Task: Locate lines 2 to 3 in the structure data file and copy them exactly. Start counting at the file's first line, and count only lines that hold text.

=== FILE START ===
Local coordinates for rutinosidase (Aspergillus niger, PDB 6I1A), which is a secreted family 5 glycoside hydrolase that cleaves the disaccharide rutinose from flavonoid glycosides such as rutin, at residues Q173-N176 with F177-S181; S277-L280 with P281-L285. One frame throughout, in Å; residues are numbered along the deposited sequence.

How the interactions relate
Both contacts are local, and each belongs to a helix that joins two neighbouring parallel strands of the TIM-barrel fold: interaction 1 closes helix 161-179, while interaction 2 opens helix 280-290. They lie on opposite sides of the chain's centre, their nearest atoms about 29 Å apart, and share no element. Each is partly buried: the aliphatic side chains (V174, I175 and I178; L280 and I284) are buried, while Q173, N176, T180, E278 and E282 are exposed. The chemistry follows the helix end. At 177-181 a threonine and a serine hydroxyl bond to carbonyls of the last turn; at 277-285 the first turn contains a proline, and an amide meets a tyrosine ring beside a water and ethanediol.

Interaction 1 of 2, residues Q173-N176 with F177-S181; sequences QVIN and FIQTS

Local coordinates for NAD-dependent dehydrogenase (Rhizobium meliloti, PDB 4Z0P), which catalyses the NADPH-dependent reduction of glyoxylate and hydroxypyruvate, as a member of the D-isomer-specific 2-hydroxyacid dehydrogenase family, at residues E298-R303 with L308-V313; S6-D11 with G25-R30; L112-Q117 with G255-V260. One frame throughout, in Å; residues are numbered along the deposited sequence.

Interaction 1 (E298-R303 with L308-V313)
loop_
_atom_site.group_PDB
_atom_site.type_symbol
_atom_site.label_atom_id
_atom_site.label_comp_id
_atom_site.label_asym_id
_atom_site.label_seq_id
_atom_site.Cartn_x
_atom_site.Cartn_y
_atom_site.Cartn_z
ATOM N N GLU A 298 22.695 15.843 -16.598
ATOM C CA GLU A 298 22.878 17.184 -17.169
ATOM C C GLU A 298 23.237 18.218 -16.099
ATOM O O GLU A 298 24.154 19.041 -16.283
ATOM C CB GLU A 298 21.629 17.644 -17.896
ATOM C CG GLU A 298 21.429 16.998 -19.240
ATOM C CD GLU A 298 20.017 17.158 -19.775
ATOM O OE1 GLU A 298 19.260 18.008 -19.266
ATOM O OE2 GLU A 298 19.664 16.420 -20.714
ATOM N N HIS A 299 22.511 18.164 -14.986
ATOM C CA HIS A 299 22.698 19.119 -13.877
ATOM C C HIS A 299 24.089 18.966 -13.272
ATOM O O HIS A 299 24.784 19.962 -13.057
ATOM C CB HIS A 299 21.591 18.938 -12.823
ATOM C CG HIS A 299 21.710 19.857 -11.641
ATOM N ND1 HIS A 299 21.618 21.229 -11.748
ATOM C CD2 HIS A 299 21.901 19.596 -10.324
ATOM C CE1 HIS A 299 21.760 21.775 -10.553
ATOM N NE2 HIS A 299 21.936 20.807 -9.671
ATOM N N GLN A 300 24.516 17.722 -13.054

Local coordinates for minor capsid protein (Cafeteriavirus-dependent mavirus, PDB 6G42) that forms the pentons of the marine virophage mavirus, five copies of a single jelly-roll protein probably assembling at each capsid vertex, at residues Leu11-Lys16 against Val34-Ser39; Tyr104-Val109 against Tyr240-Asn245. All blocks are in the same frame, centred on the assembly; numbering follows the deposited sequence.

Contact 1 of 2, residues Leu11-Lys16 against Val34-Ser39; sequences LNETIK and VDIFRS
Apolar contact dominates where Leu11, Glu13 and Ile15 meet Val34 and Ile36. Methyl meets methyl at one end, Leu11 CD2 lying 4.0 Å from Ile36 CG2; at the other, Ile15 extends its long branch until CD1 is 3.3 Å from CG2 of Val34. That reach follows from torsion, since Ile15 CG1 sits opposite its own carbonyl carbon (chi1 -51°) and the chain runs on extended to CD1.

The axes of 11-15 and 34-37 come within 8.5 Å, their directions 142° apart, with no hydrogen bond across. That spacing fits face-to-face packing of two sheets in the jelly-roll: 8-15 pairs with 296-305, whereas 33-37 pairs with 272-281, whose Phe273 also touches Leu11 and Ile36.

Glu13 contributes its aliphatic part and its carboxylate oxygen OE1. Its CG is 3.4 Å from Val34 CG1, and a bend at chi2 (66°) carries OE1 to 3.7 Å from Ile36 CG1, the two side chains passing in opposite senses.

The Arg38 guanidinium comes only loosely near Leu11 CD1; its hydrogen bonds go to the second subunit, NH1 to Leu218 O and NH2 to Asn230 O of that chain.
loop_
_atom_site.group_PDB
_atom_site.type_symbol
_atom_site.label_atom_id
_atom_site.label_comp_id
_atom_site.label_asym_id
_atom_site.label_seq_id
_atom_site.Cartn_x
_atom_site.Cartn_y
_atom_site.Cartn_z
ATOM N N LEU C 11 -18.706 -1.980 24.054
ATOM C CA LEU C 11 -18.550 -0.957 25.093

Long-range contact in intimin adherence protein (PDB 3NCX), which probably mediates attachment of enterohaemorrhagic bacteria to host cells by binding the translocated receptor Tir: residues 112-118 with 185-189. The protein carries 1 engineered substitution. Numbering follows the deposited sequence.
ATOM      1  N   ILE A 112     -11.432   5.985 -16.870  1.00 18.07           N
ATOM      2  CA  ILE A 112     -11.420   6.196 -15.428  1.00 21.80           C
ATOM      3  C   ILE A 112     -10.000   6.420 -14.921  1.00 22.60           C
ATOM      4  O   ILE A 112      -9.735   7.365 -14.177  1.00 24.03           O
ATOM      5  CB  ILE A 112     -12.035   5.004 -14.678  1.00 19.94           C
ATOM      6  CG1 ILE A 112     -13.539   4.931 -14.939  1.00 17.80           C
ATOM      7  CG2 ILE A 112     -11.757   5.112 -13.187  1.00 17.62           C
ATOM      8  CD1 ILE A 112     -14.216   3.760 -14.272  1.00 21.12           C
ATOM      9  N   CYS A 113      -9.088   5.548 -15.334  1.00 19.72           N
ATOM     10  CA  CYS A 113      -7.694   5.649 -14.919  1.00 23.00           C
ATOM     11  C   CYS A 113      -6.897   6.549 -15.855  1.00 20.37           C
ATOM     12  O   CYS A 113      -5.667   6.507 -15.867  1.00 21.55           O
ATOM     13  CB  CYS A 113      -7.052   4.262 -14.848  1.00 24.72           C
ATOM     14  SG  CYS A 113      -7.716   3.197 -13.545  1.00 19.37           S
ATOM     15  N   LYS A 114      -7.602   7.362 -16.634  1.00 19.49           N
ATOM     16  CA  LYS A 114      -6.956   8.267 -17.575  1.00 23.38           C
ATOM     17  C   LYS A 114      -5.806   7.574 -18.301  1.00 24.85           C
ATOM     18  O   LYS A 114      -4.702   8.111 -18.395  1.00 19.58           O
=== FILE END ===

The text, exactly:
How the interactions relate
Both contacts are local, and each belongs to a helix that joins two neighbouring parallel strands of the TIM-barrel fold: interaction 1 closes helix 161-179, while interaction 2 opens helix 280-290. They lie on opposite sides of the chain's centre, their nearest atoms about 29 Å apart, and share no element. Each is partly buried: the aliphatic side chains (V174, I175 and I178; L280 and I284) are buried, while Q173, N176, T180, E278 and E282 are exposed. The chemistry follows the helix end. At 177-181 a threonine and a serine hydroxyl bond to carbonyls of the last turn; at 277-285 the first turn contains a proline, and an amide meets a tyrosine ring beside a water and ethanediol.